I am trying to make sense of the comparison test and I follow the proof for the comparison test for the convergence then the author appears to use the contra-positive to show if you flip the statements around and show that one diverges then the other must.

But that only makes sense to me if I assume that if a series does not converge then it must diverge . Is this true? Thanx.


closed as off-topic by Andrés E. Caicedo, Rohan, José Carlos Santos, Namaste, user223391 Dec 28 '17 at 2:40

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    $\begingroup$ It is true by definition. $\endgroup$ – Andrés E. Caicedo Dec 23 '17 at 16:03
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    $\begingroup$ People use "diverge" in two related but fundamentally different ways. I believe that standard usage is to say that any series which does not converge must diverge. However, people often distinguish between a series for which the partial sums go to $\infty$ and a series for which the partial sums oscillate, as in $\sum (-1)^n$. You should clarify what you mean by "diverges". $\endgroup$ – lulu Dec 23 '17 at 16:03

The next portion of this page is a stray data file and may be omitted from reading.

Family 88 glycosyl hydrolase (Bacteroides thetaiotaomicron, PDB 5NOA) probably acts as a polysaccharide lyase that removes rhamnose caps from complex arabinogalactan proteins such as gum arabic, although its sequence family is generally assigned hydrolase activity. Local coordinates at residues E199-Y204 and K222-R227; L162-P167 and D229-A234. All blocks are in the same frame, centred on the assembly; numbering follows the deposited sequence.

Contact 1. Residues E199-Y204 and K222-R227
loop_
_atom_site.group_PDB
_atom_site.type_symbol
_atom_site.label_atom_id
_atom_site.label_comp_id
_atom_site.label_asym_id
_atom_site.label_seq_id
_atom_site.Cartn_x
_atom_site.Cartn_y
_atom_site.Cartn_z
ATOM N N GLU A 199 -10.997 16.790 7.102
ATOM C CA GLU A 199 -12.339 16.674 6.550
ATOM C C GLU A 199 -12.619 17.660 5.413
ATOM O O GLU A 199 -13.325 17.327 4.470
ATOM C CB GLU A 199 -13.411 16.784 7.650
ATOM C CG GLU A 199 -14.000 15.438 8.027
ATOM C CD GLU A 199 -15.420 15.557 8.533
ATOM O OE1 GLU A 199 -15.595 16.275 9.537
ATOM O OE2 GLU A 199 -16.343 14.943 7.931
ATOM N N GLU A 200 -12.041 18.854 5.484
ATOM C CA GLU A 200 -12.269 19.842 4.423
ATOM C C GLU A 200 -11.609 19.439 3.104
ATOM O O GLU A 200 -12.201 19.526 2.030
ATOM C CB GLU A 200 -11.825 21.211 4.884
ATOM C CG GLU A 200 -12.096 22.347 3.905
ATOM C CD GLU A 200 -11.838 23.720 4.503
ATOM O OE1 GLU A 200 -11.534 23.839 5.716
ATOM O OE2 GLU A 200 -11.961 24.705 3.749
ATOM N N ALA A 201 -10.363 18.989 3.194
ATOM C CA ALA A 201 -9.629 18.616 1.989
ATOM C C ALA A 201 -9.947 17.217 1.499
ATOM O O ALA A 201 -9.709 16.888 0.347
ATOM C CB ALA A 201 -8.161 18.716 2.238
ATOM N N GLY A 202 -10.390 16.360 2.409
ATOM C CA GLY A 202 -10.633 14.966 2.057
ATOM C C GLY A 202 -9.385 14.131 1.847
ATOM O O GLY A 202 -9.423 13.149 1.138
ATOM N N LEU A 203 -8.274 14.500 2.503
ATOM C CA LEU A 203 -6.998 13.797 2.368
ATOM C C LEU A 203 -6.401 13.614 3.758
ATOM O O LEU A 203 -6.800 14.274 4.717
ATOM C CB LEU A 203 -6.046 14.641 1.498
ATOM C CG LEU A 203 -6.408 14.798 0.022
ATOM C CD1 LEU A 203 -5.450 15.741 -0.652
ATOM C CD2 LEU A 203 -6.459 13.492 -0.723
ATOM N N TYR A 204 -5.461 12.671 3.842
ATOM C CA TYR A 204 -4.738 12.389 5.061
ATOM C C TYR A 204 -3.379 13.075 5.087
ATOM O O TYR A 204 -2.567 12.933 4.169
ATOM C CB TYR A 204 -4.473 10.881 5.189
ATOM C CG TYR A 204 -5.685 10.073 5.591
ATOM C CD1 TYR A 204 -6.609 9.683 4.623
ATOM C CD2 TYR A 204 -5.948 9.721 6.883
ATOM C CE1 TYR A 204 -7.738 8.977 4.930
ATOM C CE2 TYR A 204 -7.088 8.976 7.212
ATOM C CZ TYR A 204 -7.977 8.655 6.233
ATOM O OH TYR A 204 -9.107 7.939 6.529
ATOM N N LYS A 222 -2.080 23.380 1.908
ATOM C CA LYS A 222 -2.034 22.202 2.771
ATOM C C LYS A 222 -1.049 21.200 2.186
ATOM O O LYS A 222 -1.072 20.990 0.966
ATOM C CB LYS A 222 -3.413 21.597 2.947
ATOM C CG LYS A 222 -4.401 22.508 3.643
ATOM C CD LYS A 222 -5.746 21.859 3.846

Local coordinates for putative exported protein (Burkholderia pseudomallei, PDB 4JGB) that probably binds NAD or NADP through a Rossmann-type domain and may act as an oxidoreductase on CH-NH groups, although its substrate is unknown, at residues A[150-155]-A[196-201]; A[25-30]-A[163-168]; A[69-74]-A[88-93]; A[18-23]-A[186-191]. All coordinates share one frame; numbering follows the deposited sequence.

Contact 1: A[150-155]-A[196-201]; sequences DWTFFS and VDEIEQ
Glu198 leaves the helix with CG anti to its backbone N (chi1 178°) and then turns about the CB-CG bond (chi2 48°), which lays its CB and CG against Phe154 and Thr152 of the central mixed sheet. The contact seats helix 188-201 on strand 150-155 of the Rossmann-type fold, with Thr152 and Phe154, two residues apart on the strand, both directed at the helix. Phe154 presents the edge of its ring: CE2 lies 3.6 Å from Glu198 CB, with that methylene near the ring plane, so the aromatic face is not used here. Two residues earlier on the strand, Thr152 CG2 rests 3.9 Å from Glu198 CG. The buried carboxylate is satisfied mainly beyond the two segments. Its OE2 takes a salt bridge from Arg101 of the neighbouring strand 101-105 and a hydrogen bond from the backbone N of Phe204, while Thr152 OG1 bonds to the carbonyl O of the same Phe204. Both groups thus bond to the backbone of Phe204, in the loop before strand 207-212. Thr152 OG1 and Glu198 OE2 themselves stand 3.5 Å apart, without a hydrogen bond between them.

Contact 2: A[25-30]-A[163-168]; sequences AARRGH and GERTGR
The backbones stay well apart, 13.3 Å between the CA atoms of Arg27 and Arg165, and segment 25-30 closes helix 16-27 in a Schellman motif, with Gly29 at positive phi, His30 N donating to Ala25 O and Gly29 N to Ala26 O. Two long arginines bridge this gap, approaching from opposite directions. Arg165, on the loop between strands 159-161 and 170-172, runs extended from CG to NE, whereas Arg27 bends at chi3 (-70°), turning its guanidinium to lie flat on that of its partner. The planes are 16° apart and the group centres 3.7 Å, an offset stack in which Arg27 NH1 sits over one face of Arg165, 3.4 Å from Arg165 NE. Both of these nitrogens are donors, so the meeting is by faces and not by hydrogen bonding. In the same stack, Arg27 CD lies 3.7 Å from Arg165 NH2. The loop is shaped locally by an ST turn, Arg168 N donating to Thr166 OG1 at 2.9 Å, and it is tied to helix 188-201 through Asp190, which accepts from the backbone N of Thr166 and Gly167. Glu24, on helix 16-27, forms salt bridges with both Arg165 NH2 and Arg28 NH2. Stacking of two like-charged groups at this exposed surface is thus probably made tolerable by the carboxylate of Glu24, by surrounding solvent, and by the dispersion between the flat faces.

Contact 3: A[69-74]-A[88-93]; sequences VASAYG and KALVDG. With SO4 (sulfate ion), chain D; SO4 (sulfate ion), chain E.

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    $\begingroup$ You find definitions in textbooks. Thank you. $\endgroup$ – Professor Vector Dec 23 '17 at 16:04
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    $\begingroup$ I've always taken "diverges" to mean "does not converge". There's also a concept of "diverging to" something, such as $+\infty$ or $-\infty$ or (in the case of infinite products) $0. \qquad$ $\endgroup$ – Michael Hardy Dec 23 '17 at 16:59
  • $\begingroup$ your comments have answered the question.....it is by definition and convention ....thank you $\endgroup$ – Sedumjoy Dec 24 '17 at 16:35